Mr. Anger Management has told us time and again how his five years as a heavily tortured prisoner of war makes him an expert on all things military and qualifies him to be president.
I don’t think so. But hey, if you are okay with war and inclined to kiss the rear ends of soldiers, you’re not likely to trust the opinions of a pacifist progressive anyway. Instead, watch the following presentation by Brave New Films and hear what Dr. Philip Butler, a sociologist, a career Navy man, and one of John McCain’s fellow POWs in Vietnam, has to say on the matter:
It’s obvious that McCain went through literal hell while in captivity and it is a terrible shame that he had to endure such atrocities. No one deserves such treatment. But, as former general Wesley Clark noted (and for which he was crucified — don’t dare say something true about a “war hero”), being shot down out of the sky and held prisoner and tortured does not necessarily qualify a person to be president or “leader of the free world.” And the John McCain who emerged from confinement strikes me as a seriously damaged man seething with rage. Which is understandable: How could one walk away from such a horrid experience without being fundamentally changed? There would have to be some residual anger and serious psychological scarring. And the war-embracing McCain shows signs that he was negatively affected by the terrible things done to him. You can see it, if you pay attention, in his dealings with people, in the way he has treated both of his wives and the way in which he talks about them, in a recent Time Magazine interview… this is one angry man. People filled with repressed rage can do dangerous and reckless things when they’re under stress.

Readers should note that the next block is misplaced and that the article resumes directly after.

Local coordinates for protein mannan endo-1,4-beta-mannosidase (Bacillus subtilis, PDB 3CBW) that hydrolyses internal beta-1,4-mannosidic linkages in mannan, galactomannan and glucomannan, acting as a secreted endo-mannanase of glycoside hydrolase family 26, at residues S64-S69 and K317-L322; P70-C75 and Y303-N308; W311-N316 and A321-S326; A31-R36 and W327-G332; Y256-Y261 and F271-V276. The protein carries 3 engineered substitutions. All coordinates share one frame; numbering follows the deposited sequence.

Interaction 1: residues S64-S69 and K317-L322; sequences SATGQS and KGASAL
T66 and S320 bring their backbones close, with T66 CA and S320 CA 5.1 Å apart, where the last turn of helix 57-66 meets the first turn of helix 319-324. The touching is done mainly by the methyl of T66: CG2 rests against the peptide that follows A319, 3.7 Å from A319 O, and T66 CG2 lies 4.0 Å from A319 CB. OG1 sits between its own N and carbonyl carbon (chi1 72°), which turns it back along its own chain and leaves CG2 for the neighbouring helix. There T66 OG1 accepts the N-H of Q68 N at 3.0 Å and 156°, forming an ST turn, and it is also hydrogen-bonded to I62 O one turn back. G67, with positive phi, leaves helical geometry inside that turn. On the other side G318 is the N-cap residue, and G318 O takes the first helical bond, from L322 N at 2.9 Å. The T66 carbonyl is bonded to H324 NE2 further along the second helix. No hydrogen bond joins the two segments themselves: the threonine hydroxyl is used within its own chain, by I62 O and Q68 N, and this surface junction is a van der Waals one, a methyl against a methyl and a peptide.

So. Tell me, and really think about it before answering: Do you trust McCain with The Button? Would you want to wake him at 3 am?
Not me, baby, not me. The risk is much too great. He could bite my head off. Or far, far worse.
More info at the site for “The Real John McCain.”